As Obama himself has frequently said, the quality and availability of health care in this country has to be improved if the economy is to be stabilized. The spiraling cost of health care is the one cost that no American business can safely project and that very few can currently manage within profitability. Jobs go off shore. Businesses fold or are never established. It’s more smoke and mirrors by the health care industry to suggest that one issue is not bound to the other. Government intervention to create short-term make-work jobs might be politically expedient, but long-term systemic change is needed.

  • Leonidas

    when another charismatic, inexperienced President prematurely tested the ice of post-Reagan liberalism, only to find it wouldn’t support his activist agenda.

    A fair assessment by Smith, American doesn’t want an activist agenda, it wants measured and well thought out reform.

    • Axel Edgren

      Apparently they do not. Which is why they deserve all the problems and unemployment and petty problems they get – their disloyalty towards the uninsured is heinous and pathetic.

  • WagglebutII

    If the central conclusion that Dr. Smith asserted – ” A year into his presidency, two things stand out: the easy history has been made, and it’s simpler to change our leaders than ourselves. ” were true Barack Obama would never have been elected president of the United States.

    While I respect Dr. Smith, this article leaves much to be desired as a salient contribution other than to observe times are tough and we aint gettin along. That’s a profound scholarly deduction by someone of Dr. Smith’s stature. A conclusion by the way that could describe many eras of American history. A worthwhile discussion on contemporary politics could be better focused on how two American presidents squandered great leadership and unifying opportunities within less than 10 years. George W. Bush’s post 9/11/2001 deeds and Barack Obama’s election. On one hand we have a president with an attacked nation and responsive world at his beckon and call and on the other an inexperienced black man elected to the U. S. Presidency in a time of great economic and diplomatic peril with complete control of the American Congress.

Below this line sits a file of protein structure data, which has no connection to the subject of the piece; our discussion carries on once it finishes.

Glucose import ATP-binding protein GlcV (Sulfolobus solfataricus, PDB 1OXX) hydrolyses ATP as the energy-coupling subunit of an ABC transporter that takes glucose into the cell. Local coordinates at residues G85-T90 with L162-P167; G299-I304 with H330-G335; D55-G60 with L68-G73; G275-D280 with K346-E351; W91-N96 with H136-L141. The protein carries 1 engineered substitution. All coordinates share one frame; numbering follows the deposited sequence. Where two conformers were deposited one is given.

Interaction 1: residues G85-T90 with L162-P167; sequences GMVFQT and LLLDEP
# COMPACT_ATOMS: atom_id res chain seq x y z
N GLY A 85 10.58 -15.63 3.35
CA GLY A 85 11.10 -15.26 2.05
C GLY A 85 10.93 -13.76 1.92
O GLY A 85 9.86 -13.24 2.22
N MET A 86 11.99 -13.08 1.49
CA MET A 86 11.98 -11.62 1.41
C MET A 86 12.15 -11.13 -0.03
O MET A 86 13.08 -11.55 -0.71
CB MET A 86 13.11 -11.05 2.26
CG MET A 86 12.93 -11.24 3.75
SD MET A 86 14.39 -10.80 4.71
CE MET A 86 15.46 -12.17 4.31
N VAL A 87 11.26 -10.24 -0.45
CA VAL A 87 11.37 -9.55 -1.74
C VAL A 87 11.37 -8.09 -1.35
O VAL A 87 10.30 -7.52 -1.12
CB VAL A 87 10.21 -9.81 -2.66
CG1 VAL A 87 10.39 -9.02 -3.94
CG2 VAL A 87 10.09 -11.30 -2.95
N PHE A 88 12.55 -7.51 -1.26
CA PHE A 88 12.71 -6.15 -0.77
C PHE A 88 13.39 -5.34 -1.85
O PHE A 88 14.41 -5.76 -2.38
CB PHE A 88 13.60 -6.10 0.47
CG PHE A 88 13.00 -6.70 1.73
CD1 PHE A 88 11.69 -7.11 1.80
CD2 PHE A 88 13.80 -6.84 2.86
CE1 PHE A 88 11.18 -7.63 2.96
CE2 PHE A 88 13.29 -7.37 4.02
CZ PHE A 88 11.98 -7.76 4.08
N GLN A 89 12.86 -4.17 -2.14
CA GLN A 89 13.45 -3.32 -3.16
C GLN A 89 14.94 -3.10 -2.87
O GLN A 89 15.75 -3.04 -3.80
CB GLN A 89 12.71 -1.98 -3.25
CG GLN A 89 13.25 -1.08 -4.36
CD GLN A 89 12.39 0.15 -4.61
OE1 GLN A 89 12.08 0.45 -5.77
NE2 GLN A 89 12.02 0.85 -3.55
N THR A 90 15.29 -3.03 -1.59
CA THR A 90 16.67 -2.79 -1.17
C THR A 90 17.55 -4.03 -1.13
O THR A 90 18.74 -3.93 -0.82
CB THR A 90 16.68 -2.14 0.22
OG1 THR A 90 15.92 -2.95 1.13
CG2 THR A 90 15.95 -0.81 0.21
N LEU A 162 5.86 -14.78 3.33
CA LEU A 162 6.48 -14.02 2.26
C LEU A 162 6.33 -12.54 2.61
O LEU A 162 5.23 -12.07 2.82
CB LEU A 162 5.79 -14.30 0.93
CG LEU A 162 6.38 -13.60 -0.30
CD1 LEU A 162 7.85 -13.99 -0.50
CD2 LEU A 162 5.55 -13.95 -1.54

If that’s cheap history I’ll be damned if I want to be around when valuable history is made given all the choices. Dr. Smith’s article is of little value. He is entitled to his opinion but from a distinguished historian, it’s a wasted occasion and doesn’t rise to achievement. The American people left, center, and right are open to leadership. We swallowed the bulls–t from W, Cheney, Rummy, Wolfie, Rove, Condi and Powell about the Iraq war and jumped right into the abyss on the so-called Bush Doctrine on Preemption. The cabal wasted the positives within the national and international community and plunged the country into a war that decimated our economy and spirit.

    Forced by the constitution to elect another president, within 7 years the unchangeable American people (“it’s simpler to change our leaders than ourselves”) turned over the reins of government to an inexperienced black president in a seismic electoral marjority 365 to 173 with a major popular vote of 53% to 46%. The country shifted the congress to a majority Democratic, veto proof congress. I don’t know what it takes to impress Dr. Smith but I believe we need some leaders to raise to the occasion much like the vaunted Mr. Lincoln.

    • DdW

      While I don’t necessarily agree with all your opinions, I do respect them.

      Thank you